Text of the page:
Ghost kitchens are hot in South Africa right now

Jasper Meyer, founder of Smart Kitchen, speaks about the growing opportunities and shift towards smart kitchens in SA

Ghost Kitchen: Photo credit Dhaka Courier

  • Online delivery has skyrocketed in South Africa
  • Competition is fierce in the SA’s Smart Kitchen industry
  • scalability is exceptional

 

About Smart Kitchen Co.

I’m Jasper Meyer, the founder and CEO of Smart Kitchen Co., a company which I founded in 2017.

Previously, we were just a small catering company, I used to deliver pizza actually, for a small restaurant, and saw an opportunity to start catering for private events. This was before the boom in online food delivery or Uber Eats. I would bring in a mobile pizza oven, and we would make pizzas on site. We set up a kitchen to cater to our catering clients, and then Uber Eats came to town. So, we thought about putting in an Uber Eats tablet and started selling food directly from our kitchen because it was very well-positioned in the middle of a neighbourhood. We got the tablet in from Uber Eats, started selling and doing very well, and then realized that we could open up more locations quite cheaply because it’s an out-of-house operation. After opening up a few more locations, we realized we had more space and resources in our kitchen which allowed us actually start offering more brands without customers realizing that it’s all actually coming from the same place. And one thing led to another and now we’re operating seven kitchens in Cape Town. All 40 restaurants selling 1000s of meals a week.

 

The Brands

The model has changed as we’ve moved along. Initially, we used to rent out space in our kitchens to other established brands. But we realized that there was a huge opportunity to own our brands in our kitchens. And we started developing an array of brands to cover all aspects of the sort of food market we are in, pizza, burgers, sushi, pokey bowls. And now we’ve got a variety of eight brands that cover everything from pizza to convenience store. We have, for instance, our pizza brand called Jazzy’s pizza, we have a Poké Bowl brand called Jiro Poké, we have a burger place called Burgo Burger, and we have convenience stores called How Convenient. They all run from our network of kitchens.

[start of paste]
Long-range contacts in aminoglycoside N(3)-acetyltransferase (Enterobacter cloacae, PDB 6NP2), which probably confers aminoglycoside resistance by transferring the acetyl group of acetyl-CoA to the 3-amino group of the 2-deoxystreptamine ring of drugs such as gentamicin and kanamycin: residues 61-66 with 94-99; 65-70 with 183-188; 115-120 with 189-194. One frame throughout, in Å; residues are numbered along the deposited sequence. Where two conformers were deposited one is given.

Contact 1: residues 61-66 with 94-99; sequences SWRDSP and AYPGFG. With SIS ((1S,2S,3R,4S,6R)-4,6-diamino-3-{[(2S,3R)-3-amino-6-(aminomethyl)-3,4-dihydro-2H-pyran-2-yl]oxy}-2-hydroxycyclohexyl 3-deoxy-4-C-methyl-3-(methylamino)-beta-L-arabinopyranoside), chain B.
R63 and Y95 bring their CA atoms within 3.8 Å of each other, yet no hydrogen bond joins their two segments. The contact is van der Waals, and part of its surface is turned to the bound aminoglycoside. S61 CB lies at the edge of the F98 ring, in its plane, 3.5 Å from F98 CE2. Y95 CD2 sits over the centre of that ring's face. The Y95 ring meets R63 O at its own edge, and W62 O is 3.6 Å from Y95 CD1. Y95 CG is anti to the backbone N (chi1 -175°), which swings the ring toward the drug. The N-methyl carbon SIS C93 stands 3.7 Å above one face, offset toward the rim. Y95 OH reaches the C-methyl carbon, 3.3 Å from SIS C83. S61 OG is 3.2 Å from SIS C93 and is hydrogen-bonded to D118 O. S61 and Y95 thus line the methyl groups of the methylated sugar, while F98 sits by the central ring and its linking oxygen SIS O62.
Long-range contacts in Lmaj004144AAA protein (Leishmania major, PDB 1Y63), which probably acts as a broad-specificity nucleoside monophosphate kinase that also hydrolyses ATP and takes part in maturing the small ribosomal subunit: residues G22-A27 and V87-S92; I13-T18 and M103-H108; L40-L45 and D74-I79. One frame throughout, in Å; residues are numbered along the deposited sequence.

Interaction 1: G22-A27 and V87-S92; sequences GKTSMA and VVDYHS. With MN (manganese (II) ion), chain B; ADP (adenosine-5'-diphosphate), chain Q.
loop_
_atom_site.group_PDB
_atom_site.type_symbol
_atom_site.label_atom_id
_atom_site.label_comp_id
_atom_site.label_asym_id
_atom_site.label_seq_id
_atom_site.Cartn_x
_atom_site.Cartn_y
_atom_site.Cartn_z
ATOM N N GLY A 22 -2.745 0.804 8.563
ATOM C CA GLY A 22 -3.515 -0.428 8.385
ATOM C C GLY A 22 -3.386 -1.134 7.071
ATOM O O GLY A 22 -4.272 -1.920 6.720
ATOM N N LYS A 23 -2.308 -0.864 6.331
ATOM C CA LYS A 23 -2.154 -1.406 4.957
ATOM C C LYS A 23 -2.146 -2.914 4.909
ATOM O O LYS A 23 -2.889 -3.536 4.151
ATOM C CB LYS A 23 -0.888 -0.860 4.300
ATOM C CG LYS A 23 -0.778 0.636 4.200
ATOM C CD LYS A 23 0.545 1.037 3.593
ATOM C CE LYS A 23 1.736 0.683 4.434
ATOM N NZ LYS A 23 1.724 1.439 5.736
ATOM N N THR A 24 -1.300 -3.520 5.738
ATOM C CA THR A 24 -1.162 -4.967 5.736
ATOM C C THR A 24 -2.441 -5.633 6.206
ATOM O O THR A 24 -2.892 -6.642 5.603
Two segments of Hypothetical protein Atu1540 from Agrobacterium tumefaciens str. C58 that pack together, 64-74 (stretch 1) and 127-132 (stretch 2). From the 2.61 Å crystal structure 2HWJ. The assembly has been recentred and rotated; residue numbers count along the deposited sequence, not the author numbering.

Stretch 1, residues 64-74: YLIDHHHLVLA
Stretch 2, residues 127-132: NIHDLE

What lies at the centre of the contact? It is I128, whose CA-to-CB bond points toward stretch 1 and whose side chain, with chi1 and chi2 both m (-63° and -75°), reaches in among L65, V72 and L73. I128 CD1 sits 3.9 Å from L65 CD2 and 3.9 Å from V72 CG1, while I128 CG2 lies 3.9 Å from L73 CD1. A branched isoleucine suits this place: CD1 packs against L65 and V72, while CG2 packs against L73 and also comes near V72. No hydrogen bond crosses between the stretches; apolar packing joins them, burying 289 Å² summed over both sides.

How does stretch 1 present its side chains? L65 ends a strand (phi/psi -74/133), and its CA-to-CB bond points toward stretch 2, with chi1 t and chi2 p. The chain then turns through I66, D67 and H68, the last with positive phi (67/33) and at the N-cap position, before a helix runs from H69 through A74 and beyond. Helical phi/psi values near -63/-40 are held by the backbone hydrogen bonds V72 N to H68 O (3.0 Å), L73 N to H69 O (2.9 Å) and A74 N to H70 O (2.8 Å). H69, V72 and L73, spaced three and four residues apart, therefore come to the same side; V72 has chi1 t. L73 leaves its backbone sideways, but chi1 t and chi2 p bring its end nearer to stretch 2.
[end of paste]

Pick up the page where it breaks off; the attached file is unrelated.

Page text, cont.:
Food delivery

Initially, we were very focused on just partnering with Uber Eats as a delivery partner. But there are super high commission rates involved, which, especially in the food game, makes it hard to make money but very easy to grow because they have such good selling power. And then we introduced our own software, where now, on our smart kitchen app, you can order directly, and use our delivery force. Also here in South Africa, Uber Eats lets us down with regards to customer experience. They’ll hire anyone on a motorbike. And that’s an issue where we sort of want to really tailor our customer experience and give the industry the service it actually deserves basically. Though we still sell through Uber Eats, our focus and our marketing efforts are all on our own platform.

 

Challenges 

It’s all a challenge, and we are learning as we go. There are challenges especially with regards to scaling up and having multiple kitchens on a network. Keeping the consistency, quality, and customer support. Considerable challenges which we are tackling.

The biggest challenge with Uber Eats specifically is that Uber Eats does not let us know whom we are actually sending the food to. So, if there is an issue, we can’t solve it, Uber Eats will just offer the customer a coupon. Whereas with in-house deliveries, if we get a complaint, it comes directly to us in real-time, and we can rescind food immediately. Therefore, keeping the customer happy and keeping them

With the in-house delivery system, it’s running the whole logistical side of that business. It’s basically running another business that joins on to the kitchen side of things, we have more staff, we have drivers, we have a lot more responsibility. But it does pay in terms of the ability to control the whole process from restaurant to customer, and the software that joins them.

 

Scale

Uber Eats is actually very good for scaling, because they have a customer base. And it’s very easy to get on their platform and get noticed. But once we are in the Uber Eats platforms like when we open up a new kitchen, the first thing we’ll do is get on Uber Eats and then we’ll study how well the food is being received. Our food is very good, it’s also a big part of scaling, your food has to be good, because it’s you know, the food industry. And then as we scale and our kitchen and our presence grow in that area, we’ll introduce our in-house delivery, and start converting Uber Eats customers to our in-house delivery, which is actually quite easy because the Uber Eats experience is not nearly as good as it could be and customers are drawn to a good experience, especially in food.